As the debate intensifies on U.S. policy related to the defense of Taiwan, it is useful to examine when and why the United States would carry out such a mission and the potential obstacles to a successful outcome. Is the United States prioritizing national security in its resourcing and budgeting decisions? Is the U.S. military on a path to success in modernizing its equipment, processes, and capabilities to maintain a competitive edge over China?
We may not have much time to align the answers to these questions.
China regards Taiwan—an island democracy with 23 million citizens—as a renegade province to be folded back under Beijing’s control. The 1979 Taiwan Relations Act does not require the United States to defend Taiwan but ambiguously states Washington will maintain the capacity to do so.
It is evident that Taiwan matters to the United States. China’s control of Taiwan would give the People’s Republic of China (PRC) a forward base 150 miles off the mainland, bringing Chinese aircraft and missiles much closer to vital trade routes and important U.S. allies like Japan and Australia.
As China’s fifth most important trading partner, control over Taiwan would provide Beijing with an important economic asset linked to a strong technology industry. Taking Taiwan would provide the PRC with semiconductor factories that are critical to microelectronics.
The U.S.-China Economic and Security Review Commission’s most recent annual report to Congress, released in November 2021, finds that decades of improvements by China’s armed forces “have fundamentally transformed the strategic environment” and weakened military deterrence across the Taiwan Strait, diminishing the U.S. position.
Indications are that the moment of maximum danger in a conflict with China over Taiwan may be only a few years away.
Barriers to Success
If, as noted above, Taiwan matters to the United States and China’s capability to act against Taiwan is improving while the timeline for a potential action by China is shrinking, we must ask if the United States is properly resourcing the military to defend Taiwan if called upon to do so. Is the U.S. military currently set up for success?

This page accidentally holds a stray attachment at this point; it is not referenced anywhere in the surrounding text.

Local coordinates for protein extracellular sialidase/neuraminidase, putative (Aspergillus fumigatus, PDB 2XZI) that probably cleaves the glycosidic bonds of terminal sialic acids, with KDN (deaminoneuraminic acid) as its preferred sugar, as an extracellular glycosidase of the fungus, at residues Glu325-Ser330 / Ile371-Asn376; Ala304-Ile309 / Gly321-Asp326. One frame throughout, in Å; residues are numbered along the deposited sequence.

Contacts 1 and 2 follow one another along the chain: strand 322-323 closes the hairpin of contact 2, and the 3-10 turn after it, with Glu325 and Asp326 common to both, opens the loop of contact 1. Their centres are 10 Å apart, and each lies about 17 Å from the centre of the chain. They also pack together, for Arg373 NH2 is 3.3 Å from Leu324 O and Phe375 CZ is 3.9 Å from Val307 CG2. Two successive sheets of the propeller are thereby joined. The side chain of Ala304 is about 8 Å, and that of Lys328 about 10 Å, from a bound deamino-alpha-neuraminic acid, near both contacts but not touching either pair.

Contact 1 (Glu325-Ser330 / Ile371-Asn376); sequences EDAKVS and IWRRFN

The short answer is no.
The U.S. military currently has four key barriers to success.
First, defense is not a priority for the current administration, demonstrated by the fiscal year (FY) 2022 budget request.
Second, delays in annual appropriations and authorizations reduce buying power, hinder readiness, and delay the pursuit of a competitive advantage.
Third, the definition of defense has been expanded to allow for diversion of defense resources and diffusion of attention to non-defense priorities.
Fourth, institutional and statutory rules and processes do not promote speed and agility in testing, procuring, and integrating modern capabilities.
The administration, Congress, and the Department of Defense created these barriers to success. So, they are also fixable.
Defense Is Not a Priority
When the Office of Management and Budget (OMB) released the FY 2022 discretionary top lines for defense and non-defense departments and agencies in early April 2021, it was clear that defense was not a priority. The OMB press release on the subject did not even mention defense. The discretionary totals contain a nearly 16 percent increase for domestic activities, while the proposed defense number would not have kept pace with inflation, which at the time was much lower than it is now.
Upon release of the fiscal year 2022 president’s budget request to Congress in late May, the lack of attention to defense was further emphasized. The White House budget summary mentions no actual military capabilities.
The Biden administration’s proposed $715 billion Department of Defense (DoD) topline would not keep pace with inflation. As inflation skyrockets and the defense budget stalls, officials are cutting investments essential to the readiness of our national security apparatus.
Why is this a problem?
Since 2000, the DoD has spent about twice as much of its expenditures on operations and maintenance (O&M) costs as it did to procure new capabilities. As platforms age, their O&M costs skyrocket; and U.S. equipment is rapidly aging. The average aircraft in the Air Force is thirty-one years old, and some fleets average sixty years old. The majority of the Navy’s classes of ships are no longer in production. Additionally, in 2020, maintenance, refueling, and complex overhaul led to less than half of the carrier fleet available for deployments.
In contrast, the Pentagon recently reported that China’s People’s Liberation Army Navy had amassed the largest fleet in the world. It cited the acceleration of Chinese nuclear warfare development in its annual report to Congress on military developments involving China, and called a recent test-firing of a Chinese hypersonic missile “a near-Sputnik moment.”
Real Growth for Defense Spending